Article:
THIS DAY IN CUBAN HISTORY
The Grau-Guiteras Social Democratic Revolution
On September 9, 1933, the “Pentarquía” was dismissed by the unexpected student-sergeants alliance, that was forged on September 4, at Columbia Military Base, following the fall of dictator Gerardo Machado. The “Pentarquía” lasted less than 120 hours in power. The following day, (September 10) Ramón Grau San Martín was appointed President by the revolutionary alliance. Three days before, Sergeant Fulgencio Batista had been promoted to the rank of colonel and army chief.
The students and sergeants’ revolt had turned into a revolution, and, throughout the island, there was great uncertainty and fear, but for the young student leaders energized by an all-embracing nationalistic sentiment, this was the time of redeeming the broken dreams of the War of Independence. It was Sergio Carbó,a brilliant journalist, that best defined the students’ perception of that historical moment: “The Republic came of age and with cries of joy escaped from the American Embassy.” It was evident that the idealistic students and bewildered soldiers had broken away from the U.S. tutelage and, in the process, embarrassed the U.S. Ambassador Benjamin Summer Welles. Yet there were two terrible forces from which they could not escape: The economic depression and the bloody fight of the political factions. As the army and the police retreated to their barracks, public order broke down and violent groups took to the streets. In the Central Mabay near Bayamo, strikers took control of the sugar mills for several weeks.” In the midst of this power vacuum and political confusion the newspaper El Mundo asked the obvious question: “Who is ruling Cuba?” With unbounded pride and exalted emotions, the Cuban youths had marched directly into the political turmoil of a nationalist revolution.
With the cry “Cuba for the Cubans” the soldiers and students gave Grau’s presidency the support and momentum needed to enact the Laws for political and social reforms. Antonio Guiteras y Holmes, a Philadelphia born social democrat was named Interior Minister and became the folk hero of the revolution and leader of Grau’s government radical wing. Guiteras was the son of a Cuban who was a French teacher and of a Puritan American mother. The family moved from Philadelphia to Pinar del Rio when he was seven years old. He attended the University of Havana, joined the 1927 Student Directorate and earned a pharmacist degree.
Guiteras was a thoughtful and laconic man of action. He was an anti-communist social democrat, with strong nationalistic ideals. Guiteras wrote few articles but led the implementation of the revolution’s radical decrees.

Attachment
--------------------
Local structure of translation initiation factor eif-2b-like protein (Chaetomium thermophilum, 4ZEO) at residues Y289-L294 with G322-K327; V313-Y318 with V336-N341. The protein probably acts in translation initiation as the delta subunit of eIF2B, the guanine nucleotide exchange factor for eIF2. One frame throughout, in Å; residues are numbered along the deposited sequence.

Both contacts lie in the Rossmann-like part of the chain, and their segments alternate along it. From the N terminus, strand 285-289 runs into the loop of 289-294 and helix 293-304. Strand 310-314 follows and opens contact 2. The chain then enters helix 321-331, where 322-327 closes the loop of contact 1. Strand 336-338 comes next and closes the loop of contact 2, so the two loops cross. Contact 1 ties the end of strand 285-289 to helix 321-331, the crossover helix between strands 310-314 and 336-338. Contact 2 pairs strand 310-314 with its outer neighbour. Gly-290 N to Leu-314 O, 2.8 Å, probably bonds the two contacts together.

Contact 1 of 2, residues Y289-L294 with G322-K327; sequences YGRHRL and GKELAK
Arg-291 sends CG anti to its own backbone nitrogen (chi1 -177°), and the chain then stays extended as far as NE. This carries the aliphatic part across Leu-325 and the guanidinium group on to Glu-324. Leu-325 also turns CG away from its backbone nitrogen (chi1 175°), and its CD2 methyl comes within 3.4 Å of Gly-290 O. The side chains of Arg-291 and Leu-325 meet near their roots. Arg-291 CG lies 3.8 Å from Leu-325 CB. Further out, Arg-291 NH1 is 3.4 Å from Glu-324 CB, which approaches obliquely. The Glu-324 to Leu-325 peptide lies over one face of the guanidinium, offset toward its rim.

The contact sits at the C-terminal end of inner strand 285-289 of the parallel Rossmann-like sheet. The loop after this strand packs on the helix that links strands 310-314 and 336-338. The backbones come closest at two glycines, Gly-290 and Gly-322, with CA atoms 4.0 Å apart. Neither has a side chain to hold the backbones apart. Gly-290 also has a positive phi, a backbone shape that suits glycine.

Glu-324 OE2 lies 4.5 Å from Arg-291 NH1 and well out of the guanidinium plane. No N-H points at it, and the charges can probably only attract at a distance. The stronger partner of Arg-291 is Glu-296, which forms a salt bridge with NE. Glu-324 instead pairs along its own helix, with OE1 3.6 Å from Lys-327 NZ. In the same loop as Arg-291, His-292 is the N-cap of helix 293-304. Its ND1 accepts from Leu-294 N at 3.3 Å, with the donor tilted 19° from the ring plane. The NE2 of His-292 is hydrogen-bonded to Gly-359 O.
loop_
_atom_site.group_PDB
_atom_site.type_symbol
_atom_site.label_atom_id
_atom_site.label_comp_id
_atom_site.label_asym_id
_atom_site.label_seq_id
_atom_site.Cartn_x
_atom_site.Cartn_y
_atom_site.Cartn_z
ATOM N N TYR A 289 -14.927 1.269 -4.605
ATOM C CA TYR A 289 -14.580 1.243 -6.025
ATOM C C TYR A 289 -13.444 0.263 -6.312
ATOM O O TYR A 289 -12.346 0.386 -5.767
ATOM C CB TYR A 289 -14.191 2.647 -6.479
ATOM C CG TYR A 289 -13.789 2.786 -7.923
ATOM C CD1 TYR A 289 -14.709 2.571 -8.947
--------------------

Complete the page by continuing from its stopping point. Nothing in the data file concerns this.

For the communists, Antonio Guiteras was a dangerous demagogue. On this issue, historian Hugh Thomas wrote” “Unlike many of his comrades, he had never been a communist, not even a member of the ‘comunizante’ ala izquierda estudiantil.” The fact was that the speed and depth of the social, political and economic changes led by Guiteras were simply breathtaking. A day after Grau was appointed president, the Revolutionary Coalition announced the abrogation of the Platt Amendment. Ten days later, established a maximum work day of eight hours; lowered the utility rates by 40 percent; dissolved all political parties that had supported Machado; created the Department of Labors; gave women the right to vote; and provided autonomy to the University.
Guiteras social justice struggle culminated with the enacting of the “Labor Decree of Nationalization” by which 50 percent of all employees in the island had to be Cuban natives, with the exception of technicians and managers that could not be substituted by Cubans. Despite the strenuous efforts of the Castro regime to fabricate a communist profile on Antonio Guiteras, the evidence is direct and crystal clear. Guiteras was a non-Marxist-social Democrat, who fought for workers rights and individual freedoms within a market economic system.
* Pedro Roig is Executive Director of the Cuban Studies Institute. Roig is an attorney and historian that has written several books, including the Death of a Dream: A History of Cuba. He is a veteran of the Brigade 2506.